Who wouldn’t want a security guarantee from the US, especially when the US is picking up the tab? From Doug Bandow at antiwar.com:
Opposing war is a lonely task in Washington, D.C. Possessing the world’s largest and most powerful military encourages US administrations to use it. And use it they do – often.
This attitude was captured by Madeleine Albright, then America’s UN ambassador, when she accosted Gen. Colin Powell: “What’s the point of having this superb military you’re always talking about if we can’t use it?” Casualties obviously don’t matter much to ivory tower warriors as long as someone else is doing the dying. (The amazing Albright was responsible for multiple idiotic aphorisms illustrating the defects of US foreign policy.)
The problem is not just the willingness of American policymakers to go to war for no good reason, which is why “endless wars” entered the political lexicon. It is officials’ willingness to risk war without thinking. Especially by expanding military alliances.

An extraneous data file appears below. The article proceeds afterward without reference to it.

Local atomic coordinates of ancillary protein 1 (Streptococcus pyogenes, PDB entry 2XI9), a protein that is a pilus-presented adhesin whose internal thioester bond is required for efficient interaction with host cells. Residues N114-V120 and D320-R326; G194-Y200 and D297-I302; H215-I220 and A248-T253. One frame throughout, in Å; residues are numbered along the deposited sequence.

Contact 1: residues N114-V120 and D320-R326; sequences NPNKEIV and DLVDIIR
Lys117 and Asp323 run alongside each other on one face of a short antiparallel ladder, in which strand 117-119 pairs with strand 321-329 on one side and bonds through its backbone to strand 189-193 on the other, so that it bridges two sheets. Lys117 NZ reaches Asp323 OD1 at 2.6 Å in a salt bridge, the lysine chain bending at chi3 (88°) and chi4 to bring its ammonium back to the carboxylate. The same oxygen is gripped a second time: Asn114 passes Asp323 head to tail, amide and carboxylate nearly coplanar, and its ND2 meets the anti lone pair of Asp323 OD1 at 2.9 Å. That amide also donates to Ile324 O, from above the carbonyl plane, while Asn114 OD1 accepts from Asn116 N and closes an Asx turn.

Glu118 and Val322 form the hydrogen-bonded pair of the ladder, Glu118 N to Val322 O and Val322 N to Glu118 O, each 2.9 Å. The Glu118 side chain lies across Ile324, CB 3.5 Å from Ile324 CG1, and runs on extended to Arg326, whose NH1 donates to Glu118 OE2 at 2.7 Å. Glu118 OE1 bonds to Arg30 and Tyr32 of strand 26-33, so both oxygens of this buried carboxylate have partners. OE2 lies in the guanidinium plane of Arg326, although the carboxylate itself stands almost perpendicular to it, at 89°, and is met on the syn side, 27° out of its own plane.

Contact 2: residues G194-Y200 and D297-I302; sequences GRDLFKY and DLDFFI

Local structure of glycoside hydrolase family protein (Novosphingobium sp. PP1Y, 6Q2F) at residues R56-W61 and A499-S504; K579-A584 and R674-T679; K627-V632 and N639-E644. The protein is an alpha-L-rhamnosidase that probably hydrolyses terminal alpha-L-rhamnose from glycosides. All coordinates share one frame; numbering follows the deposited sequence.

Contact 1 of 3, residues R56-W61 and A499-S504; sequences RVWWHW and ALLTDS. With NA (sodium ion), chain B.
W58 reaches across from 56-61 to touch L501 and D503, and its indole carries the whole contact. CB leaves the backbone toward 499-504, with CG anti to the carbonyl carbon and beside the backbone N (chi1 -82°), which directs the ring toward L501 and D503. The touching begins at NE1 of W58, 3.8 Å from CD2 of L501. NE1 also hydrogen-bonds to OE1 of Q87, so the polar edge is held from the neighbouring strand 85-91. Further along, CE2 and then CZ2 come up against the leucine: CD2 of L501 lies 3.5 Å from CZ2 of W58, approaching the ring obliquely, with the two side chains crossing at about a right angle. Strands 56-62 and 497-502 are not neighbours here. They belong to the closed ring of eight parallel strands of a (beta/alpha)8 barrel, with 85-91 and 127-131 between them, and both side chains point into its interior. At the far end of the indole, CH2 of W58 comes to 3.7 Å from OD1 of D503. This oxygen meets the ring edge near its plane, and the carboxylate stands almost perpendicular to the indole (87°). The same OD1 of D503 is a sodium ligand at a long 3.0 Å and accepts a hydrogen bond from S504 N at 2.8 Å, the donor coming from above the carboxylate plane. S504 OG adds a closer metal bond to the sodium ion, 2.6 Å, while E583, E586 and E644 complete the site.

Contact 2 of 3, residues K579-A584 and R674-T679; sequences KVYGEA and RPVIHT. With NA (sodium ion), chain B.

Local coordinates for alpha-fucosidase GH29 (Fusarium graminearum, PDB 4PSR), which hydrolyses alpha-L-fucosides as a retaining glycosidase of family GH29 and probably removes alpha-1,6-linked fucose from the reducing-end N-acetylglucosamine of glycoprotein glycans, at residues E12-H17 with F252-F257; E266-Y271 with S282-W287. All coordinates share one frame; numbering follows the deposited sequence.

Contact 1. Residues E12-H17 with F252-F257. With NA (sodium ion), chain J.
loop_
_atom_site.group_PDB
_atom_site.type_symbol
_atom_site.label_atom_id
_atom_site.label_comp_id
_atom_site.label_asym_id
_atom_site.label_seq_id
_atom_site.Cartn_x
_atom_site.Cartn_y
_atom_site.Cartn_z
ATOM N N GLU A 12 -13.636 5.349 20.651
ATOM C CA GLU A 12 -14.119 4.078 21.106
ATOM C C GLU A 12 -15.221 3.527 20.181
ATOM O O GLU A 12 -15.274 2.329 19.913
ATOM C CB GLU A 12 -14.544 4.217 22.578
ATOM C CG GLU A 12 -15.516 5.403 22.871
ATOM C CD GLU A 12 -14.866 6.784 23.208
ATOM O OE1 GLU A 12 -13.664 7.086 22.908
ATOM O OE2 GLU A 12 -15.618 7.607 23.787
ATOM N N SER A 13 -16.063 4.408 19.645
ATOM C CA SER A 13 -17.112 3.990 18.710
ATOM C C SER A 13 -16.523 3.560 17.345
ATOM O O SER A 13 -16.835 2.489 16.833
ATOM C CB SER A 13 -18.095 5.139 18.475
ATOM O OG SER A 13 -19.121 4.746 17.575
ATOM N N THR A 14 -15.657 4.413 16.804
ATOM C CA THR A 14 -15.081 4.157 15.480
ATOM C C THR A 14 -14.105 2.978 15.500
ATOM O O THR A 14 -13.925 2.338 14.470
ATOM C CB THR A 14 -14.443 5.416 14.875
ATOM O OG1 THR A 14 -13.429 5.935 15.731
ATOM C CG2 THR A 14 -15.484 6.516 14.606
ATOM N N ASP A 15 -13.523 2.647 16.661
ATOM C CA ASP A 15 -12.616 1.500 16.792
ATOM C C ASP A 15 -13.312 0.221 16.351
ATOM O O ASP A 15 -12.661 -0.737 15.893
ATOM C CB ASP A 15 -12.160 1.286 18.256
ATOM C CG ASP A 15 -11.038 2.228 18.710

Security cooperation is an important means for nations to advance their security. However, such arrangements risk becoming transmission belts of conflict. World War I is the classic case. As Germany’s famed “Iron Chancellor” Otto von Bismarck warned, “One day the great European War will come out of some damned foolish thing in the Balkans.” An assassination in Sarajevo, Bosnia eventually sent Germany, Austria-Hungary, Serbia, France, Russia, and the United Kingdom careening off to war. They ultimately were joined by several other states, including America. In this case, alliances proved to be dangerous, undermining the very security they promised to protect.